Study linking BPA and childhood obesity shows no causal relationship
October 8, 2012
A new study has reported a statistical association between urinary levels of bisphenol A (BPA) and obesity in children, but the authors acknowledge that the study does not indicate a causal relationship. They further state that their study was "at best hypothesis generating" indicating that the study results are speculative and, at most, might provide the basis for conducting additional studies.
The cross-sectional study, * the results of which were published in the Journal of the American Medical Association (JAMA), analyzed a randomly selected, national sample of 2,838 young people ages 6-19, whose urinary BPA concentration had been measured in the 2003-08 National Health and Nutrition Examination Surveys. After controlling for factors including race, age, income, caloric intake and television watching, the researchers analyzed the connections between urinary BPA concentration and body mass index (BMI). They found that higher BPA levels were "significantly associated" with BMI measures that indicated obesity.
The researchers acknowledge, however, that obesity is a complex disease that develops over time, and that they cannot infer from the study that any level of BPA intake causes obesity. This is not surprising, given the study's fundamental limitations and that numerous other studies conducted on animals exposed to BPA have found no consistent effect on body weight.
The authors comment extensively on possible explanations for their findings. They state that the time of urine collection might influence BPA concentration. Furthermore, they concede that they do not know what foods were consumed by the children in the study.
"Obese children may drink more canned or bottled beverages, or eat more canned food, and thus have higher urinary BPA levels," they write. The researchers also state that the BPA-obesity correlation was found among Caucasian children but not black or Hispanic youngsters-a fact that seems to further cloud the issue of causation.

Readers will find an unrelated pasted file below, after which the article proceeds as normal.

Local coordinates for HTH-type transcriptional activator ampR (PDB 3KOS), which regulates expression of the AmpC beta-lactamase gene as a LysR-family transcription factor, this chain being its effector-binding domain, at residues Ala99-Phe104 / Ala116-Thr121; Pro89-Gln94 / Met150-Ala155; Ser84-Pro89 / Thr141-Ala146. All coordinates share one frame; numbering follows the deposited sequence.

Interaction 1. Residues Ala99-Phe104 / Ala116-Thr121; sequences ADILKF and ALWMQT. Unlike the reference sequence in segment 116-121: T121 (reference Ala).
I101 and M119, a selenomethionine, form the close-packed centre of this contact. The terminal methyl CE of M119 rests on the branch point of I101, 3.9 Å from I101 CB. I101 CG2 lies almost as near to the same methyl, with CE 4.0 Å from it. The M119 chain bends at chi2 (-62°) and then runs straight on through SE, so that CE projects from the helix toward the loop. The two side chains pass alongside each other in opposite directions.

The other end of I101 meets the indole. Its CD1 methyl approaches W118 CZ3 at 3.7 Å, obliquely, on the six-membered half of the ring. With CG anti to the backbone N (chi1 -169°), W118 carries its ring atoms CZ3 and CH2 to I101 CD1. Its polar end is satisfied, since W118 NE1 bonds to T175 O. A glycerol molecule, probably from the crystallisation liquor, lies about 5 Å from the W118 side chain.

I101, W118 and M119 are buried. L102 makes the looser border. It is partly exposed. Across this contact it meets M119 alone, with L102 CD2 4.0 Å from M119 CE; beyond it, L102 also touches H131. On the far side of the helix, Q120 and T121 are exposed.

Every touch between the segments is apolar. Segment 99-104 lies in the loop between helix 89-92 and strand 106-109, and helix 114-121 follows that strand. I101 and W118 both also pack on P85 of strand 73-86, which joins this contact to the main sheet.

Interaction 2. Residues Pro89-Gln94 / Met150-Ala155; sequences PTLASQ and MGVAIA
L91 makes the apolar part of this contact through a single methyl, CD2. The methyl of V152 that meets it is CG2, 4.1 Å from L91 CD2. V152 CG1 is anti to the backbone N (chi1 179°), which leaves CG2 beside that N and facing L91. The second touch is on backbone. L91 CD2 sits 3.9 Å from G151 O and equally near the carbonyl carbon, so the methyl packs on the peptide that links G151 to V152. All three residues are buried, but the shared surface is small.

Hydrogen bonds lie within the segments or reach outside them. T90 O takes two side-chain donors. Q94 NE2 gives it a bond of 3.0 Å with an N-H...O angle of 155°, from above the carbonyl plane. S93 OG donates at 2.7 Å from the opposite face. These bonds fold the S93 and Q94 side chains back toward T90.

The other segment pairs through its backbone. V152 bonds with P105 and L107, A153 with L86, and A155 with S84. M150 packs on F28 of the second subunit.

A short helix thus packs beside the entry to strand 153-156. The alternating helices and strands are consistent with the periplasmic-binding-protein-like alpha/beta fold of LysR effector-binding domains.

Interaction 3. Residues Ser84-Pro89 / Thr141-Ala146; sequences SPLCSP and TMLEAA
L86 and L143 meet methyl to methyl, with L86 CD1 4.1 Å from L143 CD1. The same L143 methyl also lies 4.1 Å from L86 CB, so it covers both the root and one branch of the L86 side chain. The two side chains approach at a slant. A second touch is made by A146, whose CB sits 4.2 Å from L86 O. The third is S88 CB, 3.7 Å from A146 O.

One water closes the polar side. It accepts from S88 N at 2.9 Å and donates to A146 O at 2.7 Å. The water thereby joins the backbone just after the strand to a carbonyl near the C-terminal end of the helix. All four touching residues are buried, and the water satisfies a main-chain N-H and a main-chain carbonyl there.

"More relevant to actual, real-world safety is the recent, robust research funded by the Environmental Protection Agency and conducted by scientists at the government's Pacific Northwest National Laboratory, Centers for Disease Control and Prevention and Food and Drug Administration," commented Steven G. Hentges, Ph.D., of the Polycarbonate/BPA Global Group of the American Chemistry Council. "Consistent with previous human and animal studies, the Pacific Northwest study (Teeguarden et al.) indicates that, because of the way BPA is processed in the body, it is very unlikely that BPA could cause health effects at any realistic exposure level.
"Attempts to link our national obesity problem to minute exposures to chemicals found in common, everyday products are a distraction from the real efforts underway to address this important national health issue," Hentges said.
* Trasande, L, et al. Association Between Urinary Bisphenol A Concentration and Obesity Prevalence in Children and Adolescents. JAMA 2012; 308(11:1113-1121)